LiquiGlide finally hits commercialisation – but food still awaits

The packaging industry’s collective mind was blown back in 2012 when researchers at MIT demonstrated a new coating that let ketchup slide right out of a bottle with ease. Nine years later, the technology, known as LiquiGlide, has finally found a mainstream consumer launch.

Colgate-Palmolive, the American consumer-goods giant, has taken up the invention and applied it to toothpaste tubes that promise to deliver every last scrap of their contents without having to completely flatten and destroy it in the process.

Just recently, LiquiGlide, the company spun out of MIT’s Varanasi Research Group to develop ways to manufacture and commercialise the technology, announced a new $13.5-million round of funding.

But, more importantly for consumers, the company also revealed a new partnership with Colgate, which will be introducing a new recyclable toothpaste container that leverages LiquiGlide so that every last drop of the product can be squeezed out with minimal effort.

The science behind super slipperiness

Chemists and engineers have known how to create superhydrophobic materials and surfaces for years, thanks in part to studying the approaches and techniques that Mother Nature has perfected.

Textured surfaces featuring complex microscopic patterns will create a thin cushion of air that allows liquids to easily slide right off instead of sticking, but hydrophobic surfaces typically don’t work with thicker, viscous liquids that don’t flow as easily.

Superhydrophobic materials are also often made from materials that aren’t food-safe, and over time they can degrade and become less slippery, diminishing their effectiveness.

The creators of LiquiGlide, MIT professors Kripa Varanasi and Dave Smith, came up with a better approach that solves the problem of getting all the ketchup out of a bottle.

A textured pattern is applied to a given surface, which is then specially treated to change its surface chemistry. A liquid with a custom formulation is then introduced, which not only fills in all the gaps in the microscopic textures, but also creates a thin layer on the surface that is incredibly slippery.

Materials that come into contact with it, like ketchup, easily glide across because they’re never actually making contact with the underlying surface material — be it metal, plastic, or glass — just that thin liquid layer.

Another advantage to LiquiGlide is that the liquid layer can be made from edible food-safe materials, and in some cases, even made from some of the ingredients in the actual food a container is designed to hold.

So far, ketchup-makers have not embraced the idea, and there’s been no news of a promised mayonnaise launch by Norwegian company, Orkla, that acquired a license to the technology in 2015.

But the health and beauty industry, where products tend to be pricier, is interested.

That was the technology’s real game-changer, and also why LiquiGlide the company has been able to forge partnerships with designers like Yves Béhar and companies like Colgate-Palmolive.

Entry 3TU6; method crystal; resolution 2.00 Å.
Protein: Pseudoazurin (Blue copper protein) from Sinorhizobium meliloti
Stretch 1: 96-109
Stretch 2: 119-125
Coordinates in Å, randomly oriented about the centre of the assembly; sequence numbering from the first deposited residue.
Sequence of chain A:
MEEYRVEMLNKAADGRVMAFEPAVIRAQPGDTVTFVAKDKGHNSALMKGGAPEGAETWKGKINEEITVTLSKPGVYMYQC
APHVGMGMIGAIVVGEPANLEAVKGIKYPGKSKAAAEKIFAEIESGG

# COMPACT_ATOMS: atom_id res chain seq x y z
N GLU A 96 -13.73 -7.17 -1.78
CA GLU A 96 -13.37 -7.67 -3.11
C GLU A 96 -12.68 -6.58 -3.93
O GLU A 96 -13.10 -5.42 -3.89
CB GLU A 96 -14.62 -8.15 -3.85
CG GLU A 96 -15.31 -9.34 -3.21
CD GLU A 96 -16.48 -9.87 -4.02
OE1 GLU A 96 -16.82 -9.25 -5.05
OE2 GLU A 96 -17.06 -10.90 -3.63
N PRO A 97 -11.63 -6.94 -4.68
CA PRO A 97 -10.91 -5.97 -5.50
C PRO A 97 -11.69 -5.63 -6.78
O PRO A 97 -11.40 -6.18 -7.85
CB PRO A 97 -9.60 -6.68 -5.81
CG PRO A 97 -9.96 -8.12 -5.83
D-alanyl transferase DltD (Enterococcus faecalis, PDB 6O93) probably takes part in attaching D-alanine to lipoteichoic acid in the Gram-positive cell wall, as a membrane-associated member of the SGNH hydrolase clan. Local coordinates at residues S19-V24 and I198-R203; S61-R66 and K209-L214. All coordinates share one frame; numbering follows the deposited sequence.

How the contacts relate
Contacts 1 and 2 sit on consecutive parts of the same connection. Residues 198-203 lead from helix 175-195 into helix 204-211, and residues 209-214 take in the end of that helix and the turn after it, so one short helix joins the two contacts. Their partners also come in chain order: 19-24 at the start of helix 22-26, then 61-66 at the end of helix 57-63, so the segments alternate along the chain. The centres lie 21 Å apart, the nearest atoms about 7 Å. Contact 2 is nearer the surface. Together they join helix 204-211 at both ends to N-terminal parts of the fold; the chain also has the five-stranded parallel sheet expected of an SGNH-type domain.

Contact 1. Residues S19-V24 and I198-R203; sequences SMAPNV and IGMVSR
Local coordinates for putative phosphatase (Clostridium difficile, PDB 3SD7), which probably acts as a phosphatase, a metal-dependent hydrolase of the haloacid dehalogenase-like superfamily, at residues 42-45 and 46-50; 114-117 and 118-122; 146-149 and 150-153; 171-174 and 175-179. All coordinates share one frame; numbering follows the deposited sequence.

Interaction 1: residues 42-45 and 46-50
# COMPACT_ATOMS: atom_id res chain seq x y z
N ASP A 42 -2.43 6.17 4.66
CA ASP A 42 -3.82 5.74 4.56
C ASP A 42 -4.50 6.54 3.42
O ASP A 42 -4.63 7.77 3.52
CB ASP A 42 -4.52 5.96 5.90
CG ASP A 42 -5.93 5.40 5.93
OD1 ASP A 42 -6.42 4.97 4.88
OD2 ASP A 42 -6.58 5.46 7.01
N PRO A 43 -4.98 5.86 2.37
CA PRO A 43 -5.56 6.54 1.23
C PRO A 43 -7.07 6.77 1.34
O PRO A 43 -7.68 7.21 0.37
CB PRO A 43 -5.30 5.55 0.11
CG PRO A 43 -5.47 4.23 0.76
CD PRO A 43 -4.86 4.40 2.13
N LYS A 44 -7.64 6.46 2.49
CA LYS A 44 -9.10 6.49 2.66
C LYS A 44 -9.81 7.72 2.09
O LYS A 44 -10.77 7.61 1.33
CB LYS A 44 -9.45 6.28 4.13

Mibelle Group, a Swiss producer of health-care and beauty products, employs the technology to lessen the amount of material left stuck to the insides of pipes and vessels in its factories when it is time for a clean-up.

Colgate deal the first big break into a consumer business

The new toothpaste, called Elixir, comes in three varieties: a formula for whitening teeth, one for gum and enamel care and a “detox” version which, it is claimed, removes impurities from the mouth.

All are packaged in plastic tubes that can be emptied with ease. Elixir has gone on sale in Europe, though no decision has yet been made about whether it will be sold elsewhere.

Besides pleasing customers who like to get their money’s worth, the new, slippery toothpaste tubes should help with recycling.

Existing tubes are rarely recycled, not only because they have residue left inside them but also because they are usually made from a laminate of plastic and aluminium foil. Mixed materials of this sort are hard to recycle, and therefore end up being dumped in landfill, or incinerated.

Despite their success with toothpaste, Drs Varanasi and Smith have not given up on food producers. Besides ketchup, their slippery surfaces also aid the dispensing of products such as mayonnaise, and may help, too, with things like hummus and soured cream that have a thicker consistency and which usually come in tubs.

They have, for instance, carried out a trial putting cream cheese into a squeezy bottle with a slot-shaped dispenser. “You get this perfect strip of cream cheese right on your bagel,” enthuses Smith. 

Each year, an estimated one million tonnes of condiments are thrown away globally because leftovers cannot be scraped from jars and bottles – and up to 15 per cent of a product remains in its container. 

“Until now, we’ve accepted significant waste, whether in manufacturing or in packaging, as part of the price for these products because they stick to containers or devices they touch,” says Varanasi. “By eliminating friction, LiquiGlide’s technology removes this basic constraint. 

“Now, we can dispense every last drop, minimise yield loss in manufacturing, and reduce occlusions and infections in medical devices.” 

Source: The Economist,